At last, words of wisdom from a respected and experienced Republican, Colon Powell, former Army General and Secretary of State. In an Op-Ed piece appearing in the NYT, General Powell states that he has learned plenty about war, but even more about finding peace.
The former Secretary of State believes, from experience and from facts that reducing 30 percent from the State Department and foreign assistance budget leaves a vacuum that makes the United States less safe and less prosperous. This action would be “internationally irresponsible, distressing our friends, encouraging our enemies and undermining our own economic and national security interests.” He goes on to describe how budget cuts after the Cold War looked promising at the time, but proved to exacerbate tensions in the Middle East, Africa and the Korean Peninsula. It is just as important to have well-resourced diplomats and aid workers as it is to have a strong army.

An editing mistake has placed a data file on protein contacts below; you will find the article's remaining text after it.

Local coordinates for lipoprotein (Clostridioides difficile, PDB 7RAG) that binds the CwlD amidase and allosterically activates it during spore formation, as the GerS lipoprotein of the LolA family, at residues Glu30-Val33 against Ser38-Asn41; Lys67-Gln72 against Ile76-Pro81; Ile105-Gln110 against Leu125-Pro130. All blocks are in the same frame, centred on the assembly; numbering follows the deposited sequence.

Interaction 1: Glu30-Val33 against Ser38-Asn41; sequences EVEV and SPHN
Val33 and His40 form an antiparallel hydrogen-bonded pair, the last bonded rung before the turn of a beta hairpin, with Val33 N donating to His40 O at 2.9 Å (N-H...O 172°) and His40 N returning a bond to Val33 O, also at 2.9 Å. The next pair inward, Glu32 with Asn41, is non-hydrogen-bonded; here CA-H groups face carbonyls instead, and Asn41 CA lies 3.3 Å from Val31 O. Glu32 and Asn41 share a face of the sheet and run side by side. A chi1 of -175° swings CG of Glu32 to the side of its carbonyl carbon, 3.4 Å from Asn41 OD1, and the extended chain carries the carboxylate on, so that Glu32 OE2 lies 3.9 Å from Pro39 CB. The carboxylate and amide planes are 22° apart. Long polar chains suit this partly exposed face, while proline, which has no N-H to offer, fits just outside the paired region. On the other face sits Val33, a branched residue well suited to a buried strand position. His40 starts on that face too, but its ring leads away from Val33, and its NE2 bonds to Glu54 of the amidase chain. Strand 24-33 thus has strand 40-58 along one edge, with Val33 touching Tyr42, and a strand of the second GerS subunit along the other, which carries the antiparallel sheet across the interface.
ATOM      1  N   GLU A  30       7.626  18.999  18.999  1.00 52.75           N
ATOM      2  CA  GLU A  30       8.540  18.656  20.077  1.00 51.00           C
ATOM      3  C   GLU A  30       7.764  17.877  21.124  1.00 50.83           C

Mr. Powell points out that not since WWII have so many people been displaced fleeing war and instability. The number hovers around 65 million. Fleeing hastily, without adequate preparation leaves as many as 20 million facing starvation. Providing funds for humanitarian assistance to reduce the anguish of those fleeing oppression is a worthy objective for funds provided by the US. Just as importantly, those making budget decisions ought to keep in mind that 95 percent of the word’s consumers exist outside of the US. China, in the mean while, is catering to that percentage of consumers by building railways and highways across Asia and Africa. America cannot isolate itself, nor can it be safe hiding behind its military might only.
Hopefully, members of congress and the house will meditate on the words of a Republican who has made war and peace. Colon Powell has “walked the walk and talked the talk”.